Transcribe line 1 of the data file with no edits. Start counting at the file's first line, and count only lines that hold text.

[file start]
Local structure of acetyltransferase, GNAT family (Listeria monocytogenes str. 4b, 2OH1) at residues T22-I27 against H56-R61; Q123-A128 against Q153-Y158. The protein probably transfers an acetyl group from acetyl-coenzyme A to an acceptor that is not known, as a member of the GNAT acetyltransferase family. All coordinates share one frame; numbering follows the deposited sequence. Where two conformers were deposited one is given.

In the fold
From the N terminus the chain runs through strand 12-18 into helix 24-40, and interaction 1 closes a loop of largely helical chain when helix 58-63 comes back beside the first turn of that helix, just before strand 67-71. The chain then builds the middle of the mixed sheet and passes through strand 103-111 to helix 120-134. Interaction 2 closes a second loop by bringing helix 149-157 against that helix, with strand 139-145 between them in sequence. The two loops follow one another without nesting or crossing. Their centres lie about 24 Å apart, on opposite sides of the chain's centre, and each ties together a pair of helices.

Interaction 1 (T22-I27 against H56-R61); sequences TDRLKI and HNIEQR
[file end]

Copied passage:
Local structure of acetyltransferase, GNAT family (Listeria monocytogenes str. 4b, 2OH1) at residues T22-I27 against H56-R61; Q123-A128 against Q153-Y158. The protein probably transfers an acetyl group from acetyl-coenzyme A to an acceptor that is not known, as a member of the GNAT acetyltransferase family. All coordinates share one frame; numbering follows the deposited sequence. Where two conformers were deposited one is given.